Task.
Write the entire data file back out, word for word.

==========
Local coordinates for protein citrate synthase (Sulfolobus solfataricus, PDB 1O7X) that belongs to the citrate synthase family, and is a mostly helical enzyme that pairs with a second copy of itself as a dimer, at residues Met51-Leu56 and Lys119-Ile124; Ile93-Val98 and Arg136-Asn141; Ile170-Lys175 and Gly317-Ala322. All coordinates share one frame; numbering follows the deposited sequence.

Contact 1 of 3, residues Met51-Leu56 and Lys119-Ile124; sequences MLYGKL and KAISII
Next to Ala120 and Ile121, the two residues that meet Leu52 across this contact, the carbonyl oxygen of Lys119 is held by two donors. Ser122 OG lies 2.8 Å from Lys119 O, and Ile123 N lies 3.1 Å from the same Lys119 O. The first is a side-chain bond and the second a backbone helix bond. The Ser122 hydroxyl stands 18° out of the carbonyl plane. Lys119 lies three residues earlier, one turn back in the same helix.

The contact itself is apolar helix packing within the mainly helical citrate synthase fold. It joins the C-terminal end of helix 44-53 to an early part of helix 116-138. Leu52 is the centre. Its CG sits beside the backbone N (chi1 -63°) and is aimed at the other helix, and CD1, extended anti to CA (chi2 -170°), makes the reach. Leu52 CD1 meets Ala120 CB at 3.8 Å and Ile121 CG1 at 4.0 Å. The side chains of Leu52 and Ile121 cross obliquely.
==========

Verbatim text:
Local coordinates for protein citrate synthase (Sulfolobus solfataricus, PDB 1O7X) that belongs to the citrate synthase family, and is a mostly helical enzyme that pairs with a second copy of itself as a dimer, at residues Met51-Leu56 and Lys119-Ile124; Ile93-Val98 and Arg136-Asn141; Ile170-Lys175 and Gly317-Ala322. All coordinates share one frame; numbering follows the deposited sequence.

Contact 1 of 3, residues Met51-Leu56 and Lys119-Ile124; sequences MLYGKL and KAISII
Next to Ala120 and Ile121, the two residues that meet Leu52 across this contact, the carbonyl oxygen of Lys119 is held by two donors. Ser122 OG lies 2.8 Å from Lys119 O, and Ile123 N lies 3.1 Å from the same Lys119 O. The first is a side-chain bond and the second a backbone helix bond. The Ser122 hydroxyl stands 18° out of the carbonyl plane. Lys119 lies three residues earlier, one turn back in the same helix.

The contact itself is apolar helix packing within the mainly helical citrate synthase fold. It joins the C-terminal end of helix 44-53 to an early part of helix 116-138. Leu52 is the centre. Its CG sits beside the backbone N (chi1 -63°) and is aimed at the other helix, and CD1, extended anti to CA (chi2 -170°), makes the reach. Leu52 CD1 meets Ala120 CB at 3.8 Å and Ile121 CG1 at 4.0 Å. The side chains of Leu52 and Ile121 cross obliquely.